French designer Pierre Cardin 30 years ago became the first Western fashion designer to hold a fashion show in Beijing. This year, he is planning to sell his company's brand and licenses to Chinese entrepreneurs.
Encouraged by the rollout of preferential national policies to promote outbound investments, Chinese enterprises are busy shopping for foreign mergers and acquisitions.
The question is whether this new enthusiasm will translate into the kind of success stories that will justify the strategy.
ng to one survey by the China Council for the Promotion of International Trade earlier this year, only a third of the mergers and acquisitions by Chinese companies were considered successful.
"There have been few smart deals, as far as I know," said Thomas Chen, the China strategy director for Interbrand, an international brand consulting firm.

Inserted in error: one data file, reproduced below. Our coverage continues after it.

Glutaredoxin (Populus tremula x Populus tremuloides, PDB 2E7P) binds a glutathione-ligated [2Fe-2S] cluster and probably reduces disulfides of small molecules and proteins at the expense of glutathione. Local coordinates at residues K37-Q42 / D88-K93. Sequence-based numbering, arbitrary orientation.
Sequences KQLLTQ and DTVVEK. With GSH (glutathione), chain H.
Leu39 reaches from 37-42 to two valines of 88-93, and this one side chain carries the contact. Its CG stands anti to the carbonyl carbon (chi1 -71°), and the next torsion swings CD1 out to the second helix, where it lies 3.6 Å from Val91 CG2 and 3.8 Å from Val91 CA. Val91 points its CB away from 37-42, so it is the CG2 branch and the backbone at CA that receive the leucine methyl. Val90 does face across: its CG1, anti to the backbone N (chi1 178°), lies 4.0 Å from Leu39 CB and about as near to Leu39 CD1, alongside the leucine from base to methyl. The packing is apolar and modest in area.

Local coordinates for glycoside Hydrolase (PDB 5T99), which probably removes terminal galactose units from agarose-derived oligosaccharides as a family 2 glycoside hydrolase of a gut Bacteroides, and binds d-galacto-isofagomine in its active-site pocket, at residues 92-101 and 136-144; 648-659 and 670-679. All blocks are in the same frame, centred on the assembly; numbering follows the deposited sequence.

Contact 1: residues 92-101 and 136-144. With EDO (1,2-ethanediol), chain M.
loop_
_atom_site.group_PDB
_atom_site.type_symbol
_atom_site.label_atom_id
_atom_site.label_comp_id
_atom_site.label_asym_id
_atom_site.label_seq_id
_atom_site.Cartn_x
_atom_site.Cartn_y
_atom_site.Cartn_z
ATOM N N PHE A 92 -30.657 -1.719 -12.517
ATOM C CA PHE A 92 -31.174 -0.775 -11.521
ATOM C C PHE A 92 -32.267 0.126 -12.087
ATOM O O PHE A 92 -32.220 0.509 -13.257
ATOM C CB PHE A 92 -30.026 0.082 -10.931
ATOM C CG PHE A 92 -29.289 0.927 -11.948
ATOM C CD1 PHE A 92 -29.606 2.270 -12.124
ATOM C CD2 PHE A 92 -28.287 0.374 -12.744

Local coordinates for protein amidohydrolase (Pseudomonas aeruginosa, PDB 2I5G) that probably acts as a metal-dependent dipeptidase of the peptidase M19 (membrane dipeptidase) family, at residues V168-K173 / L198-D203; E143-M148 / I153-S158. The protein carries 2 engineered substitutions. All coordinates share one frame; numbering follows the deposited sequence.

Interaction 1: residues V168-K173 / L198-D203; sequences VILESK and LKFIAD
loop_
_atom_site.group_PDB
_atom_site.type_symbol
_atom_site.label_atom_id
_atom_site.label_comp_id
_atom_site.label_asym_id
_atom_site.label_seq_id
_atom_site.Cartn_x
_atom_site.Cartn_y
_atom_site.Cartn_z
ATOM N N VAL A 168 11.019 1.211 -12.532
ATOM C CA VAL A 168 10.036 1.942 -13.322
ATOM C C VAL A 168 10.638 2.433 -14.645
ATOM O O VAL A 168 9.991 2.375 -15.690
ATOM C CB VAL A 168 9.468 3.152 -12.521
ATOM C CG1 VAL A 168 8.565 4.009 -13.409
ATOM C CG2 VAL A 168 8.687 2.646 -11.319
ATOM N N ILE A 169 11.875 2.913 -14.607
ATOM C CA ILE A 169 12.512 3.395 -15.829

"The biggest problem is the majority (of entrepreneurs) have not decided what they expect to get from the deal. The offers are usually blind," Chen said.
Following this summer's reports that four Chinese businessmen will buy an unspecified stake in the French fashion company Pierre Cardin, analysts were quick to ask whether the buyers had the expertise to revive the luxury brand.
The purchase for an undisclosed price will allow the Chinese buyers to take over the brand and all business in China.
Following the news, a survey on Sina.com reported that 78.2 percent of Chinese consumers polled said they would not buy Pierre Cardin products after the takeover.
None of this has slowed outbound M&A activities by China's State-owned and privately owned enterprises.
New Jack Sewing Machine, a privately owned Chinese sewing machine provider from East China's Zhejiang province, took over two German sewing machine companies in mid-July at a cost of 45 million yuan.
The deal is China's first acquisition of overseas companies in the sewing machine sector.